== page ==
It may be unfair, but female artists are generally lumped into one of two groups: the rock-chicks and the pop-chicks.
4 Dec 2004: La Tulipe Montréal
The rock-chick is considered one of the “guys”, a performer who just wants to rock out. She is said to care little about the gender divide when writing music. The problem is that artists such as Janis Joplin, PJ Harvey, Patti Smith, and Kim Deal were never really considered trailblazers for women’s rights. They didn’t overtly fight for gender equality, but rather made their contribution by stripping gender from the equation.
The pop-chick is a coquette who utilizes her feminine wiles and sensuality as a part of her art. By celebrating her feminine sensuality alongside her artistic merit she is the ultimate embodiment of “girl power”. That this type often degenerates into a gyrating temptress is another issue entirely.
It remains commendable for an artist to straddle the line between pop tart and rocker. Calgary’s Leslie Feist exudes the mercurial qualities of the female species while also impressing cynics with her musical competence and creativity. She is the ultimate chameleon, thanks largely to her musical upbringing. She learned to play guitar, after sustaining a vocal cord injury, quickly developing a unique style. At one point she was “one of the guys”, playing guitar for fellow Canuck indie-rockers By Divine Right. She also had a cameo on last year’s Broken Social Scene record.
Since then, Feist has moved to France and developed a whimsical spirit often associated with the country. On her latest album, Let It Die, she channels everyone from Ron Sexsmith to the Bee Gees. Playing the second of two nights at La Tulipe in Montréal, Feist mished and mashed these elements to a point where her work could not be generalized or categorized. It was simply Feist.
Feist was tired. She may be heading to Cancun for the holidays (she alluded to snorkelling at one point), but this Canuck ex-pat still had one night left, a night that demanded she expend her little remaining fuel. She led her four-piece—a keyboardist, drummer and trombonist—with her voice and her guitar. Seeing her fight through the road-weariness made the performer even more mesmerizing.
While a single tear should be shed for the omission of the campy, indie-rock tune “It’s Cool to Love Your Family”, nearly all of her material did come from 2004’s electro-pop dynamo Let It Die. This was a good thing. Feist has eliminated, with Stalinist precision, any mention of her debut 1999 release Monarch from her website. This goes to show how much she wants to revel in her present success. She played nearly the entire album, including hit singles “One Evening” and “Mushaboom”, alongside a well-received cover of the Bee Gees’ “Inside and Out”.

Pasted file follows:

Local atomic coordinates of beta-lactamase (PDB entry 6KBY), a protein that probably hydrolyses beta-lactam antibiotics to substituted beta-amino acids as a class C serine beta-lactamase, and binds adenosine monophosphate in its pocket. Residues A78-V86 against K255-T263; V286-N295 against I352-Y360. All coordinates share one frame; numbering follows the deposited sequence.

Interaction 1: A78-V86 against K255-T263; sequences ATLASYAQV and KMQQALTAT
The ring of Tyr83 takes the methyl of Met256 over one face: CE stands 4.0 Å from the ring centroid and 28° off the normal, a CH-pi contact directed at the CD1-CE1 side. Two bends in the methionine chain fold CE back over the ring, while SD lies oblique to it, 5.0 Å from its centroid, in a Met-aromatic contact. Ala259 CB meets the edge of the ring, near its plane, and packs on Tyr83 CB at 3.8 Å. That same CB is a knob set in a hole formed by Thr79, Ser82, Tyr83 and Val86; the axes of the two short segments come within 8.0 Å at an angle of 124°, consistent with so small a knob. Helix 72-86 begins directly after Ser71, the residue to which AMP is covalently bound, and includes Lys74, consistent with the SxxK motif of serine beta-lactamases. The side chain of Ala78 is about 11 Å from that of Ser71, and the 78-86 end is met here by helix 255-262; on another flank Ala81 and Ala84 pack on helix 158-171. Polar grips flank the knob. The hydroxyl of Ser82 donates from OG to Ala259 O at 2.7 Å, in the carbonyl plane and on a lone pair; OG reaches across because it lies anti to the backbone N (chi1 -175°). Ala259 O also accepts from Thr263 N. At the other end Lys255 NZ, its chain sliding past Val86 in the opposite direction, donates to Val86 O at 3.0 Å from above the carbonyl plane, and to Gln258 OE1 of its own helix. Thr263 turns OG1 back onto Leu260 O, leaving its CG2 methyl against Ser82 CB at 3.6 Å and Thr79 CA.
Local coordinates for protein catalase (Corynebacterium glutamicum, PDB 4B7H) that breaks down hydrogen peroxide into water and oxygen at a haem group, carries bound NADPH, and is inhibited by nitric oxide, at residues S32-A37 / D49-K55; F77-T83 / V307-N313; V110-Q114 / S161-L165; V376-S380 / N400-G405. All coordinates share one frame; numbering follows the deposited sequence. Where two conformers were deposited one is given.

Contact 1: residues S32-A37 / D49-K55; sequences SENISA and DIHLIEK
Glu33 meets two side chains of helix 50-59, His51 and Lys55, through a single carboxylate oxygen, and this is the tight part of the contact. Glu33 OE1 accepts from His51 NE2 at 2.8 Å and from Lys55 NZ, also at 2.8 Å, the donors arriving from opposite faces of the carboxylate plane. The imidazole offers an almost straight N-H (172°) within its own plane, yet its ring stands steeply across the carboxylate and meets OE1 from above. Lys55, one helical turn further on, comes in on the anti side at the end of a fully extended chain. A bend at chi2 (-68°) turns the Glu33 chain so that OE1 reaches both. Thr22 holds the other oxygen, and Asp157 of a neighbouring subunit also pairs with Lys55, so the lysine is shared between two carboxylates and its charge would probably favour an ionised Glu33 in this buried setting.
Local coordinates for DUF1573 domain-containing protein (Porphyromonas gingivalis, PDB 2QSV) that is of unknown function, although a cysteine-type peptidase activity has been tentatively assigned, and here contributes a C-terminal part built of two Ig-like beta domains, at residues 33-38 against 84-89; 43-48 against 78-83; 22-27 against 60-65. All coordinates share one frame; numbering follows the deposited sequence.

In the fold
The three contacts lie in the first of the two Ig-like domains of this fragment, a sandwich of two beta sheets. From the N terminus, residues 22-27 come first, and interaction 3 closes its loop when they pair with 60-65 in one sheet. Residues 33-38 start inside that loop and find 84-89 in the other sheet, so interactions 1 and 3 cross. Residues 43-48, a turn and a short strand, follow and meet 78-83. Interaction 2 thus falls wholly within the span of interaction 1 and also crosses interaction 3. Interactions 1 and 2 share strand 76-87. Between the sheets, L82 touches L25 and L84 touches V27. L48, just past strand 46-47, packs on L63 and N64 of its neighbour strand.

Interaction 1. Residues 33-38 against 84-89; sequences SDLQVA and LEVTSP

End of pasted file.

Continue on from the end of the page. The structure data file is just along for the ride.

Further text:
Despite moving to France, Feist strikes a chord with music fans in Quebec. Her video for “One Evening” has been in frequent rotation on the French-Canadian equivalent of VH1 and the French pop influences on her new album play well in Montréal. So tonight the crowd was an even split of indie kids who have been following Feist since her rocking days and adult couples looking to be entertained by a sultry crooner.
Surprisingly enough, some of Feist’s more danceable material was decidedly more rocking on stage. Mixed down on her album, Feist’s guitar playing remains more connected to her past with By Divine Right than her current work or residence. Live, “One Evening” was faster and more aggressive. “Mushaboom” was similar to “Hotel Yorba” in its Southern-fried, sing along quality. “Gatekeeper” didn’t have the usual Parisian cafe-vibe, but rather came off as a brilliant pop number—Matthew Sweet would have loved to have written this one.
Changing her colors, as all good chameleons do, Feist dazzled us with her sensual singing voice, one that suits a romantic walk on the streets of Paris. She often performed without her band, making the show feel more personal—something that I have only seen James Taylor do as compellingly. Songs such as “Let It Die” and the crowd-pleaser “Tout Doucement” best exemplified the French pop leanings indicated on her album. No matter the song, Feist always had a sly, feminine smile hidden behind the hair covering her face.
She also managed to get the crowd “ba-ba-ing” after “One Evening”. The highlight of the night for one male fan came when Feist invited an understandably nervous young gent on to the stage for a slow dance. She encouraged the whole crowd “to slow dance as if it were Back to the Future”.
Feist got the crowd laughing at several other times as well. Before playing “Leisure Suite”, a song about her dream hotel (a sexy one, she said), she talked about her worst hotel experiences in Europe. At another point, she goaded the crowd to imitate animal noises for one of her songs. At that point her road-weariness may have gotten the better of her. She couldn’t help but laugh, temporarily ceasing to play. Everyone was so captivated, though, that it didn’t seem to matter.
The highlight of the night came during her ode to disco with “Inside and Out”, when she had the crowd dancing and even she was spotted “shaking it” playfully. In this moment Feist proved that sensuality is most effective when it’s natural and subtle. Maybe she is making a contribution to gender equality in music after all.